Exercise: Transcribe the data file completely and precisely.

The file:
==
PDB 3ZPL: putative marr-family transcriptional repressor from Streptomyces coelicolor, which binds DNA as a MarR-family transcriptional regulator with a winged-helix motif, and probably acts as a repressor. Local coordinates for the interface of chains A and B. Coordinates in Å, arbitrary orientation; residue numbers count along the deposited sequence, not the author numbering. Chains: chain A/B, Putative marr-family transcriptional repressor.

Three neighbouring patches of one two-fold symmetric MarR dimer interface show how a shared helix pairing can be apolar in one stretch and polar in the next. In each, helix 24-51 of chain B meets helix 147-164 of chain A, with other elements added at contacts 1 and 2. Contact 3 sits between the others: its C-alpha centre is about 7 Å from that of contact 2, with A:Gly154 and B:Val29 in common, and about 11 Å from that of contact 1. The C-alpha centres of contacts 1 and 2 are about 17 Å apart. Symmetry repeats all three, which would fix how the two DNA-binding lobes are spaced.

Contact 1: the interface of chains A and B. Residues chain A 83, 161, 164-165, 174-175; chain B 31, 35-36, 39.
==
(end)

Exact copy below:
PDB 3ZPL: putative marr-family transcriptional repressor from Streptomyces coelicolor, which binds DNA as a MarR-family transcriptional regulator with a winged-helix motif, and probably acts as a repressor. Local coordinates for the interface of chains A and B. Coordinates in Å, arbitrary orientation; residue numbers count along the deposited sequence, not the author numbering. Chains: chain A/B, Putative marr-family transcriptional repressor.

Three neighbouring patches of one two-fold symmetric MarR dimer interface show how a shared helix pairing can be apolar in one stretch and polar in the next. In each, helix 24-51 of chain B meets helix 147-164 of chain A, with other elements added at contacts 1 and 2. Contact 3 sits between the others: its C-alpha centre is about 7 Å from that of contact 2, with A:Gly154 and B:Val29 in common, and about 11 Å from that of contact 1. The C-alpha centres of contacts 1 and 2 are about 17 Å apart. Symmetry repeats all three, which would fix how the two DNA-binding lobes are spaced.

Contact 1: the interface of chains A and B. Residues chain A 83, 161, 164-165, 174-175; chain B 31, 35-36, 39.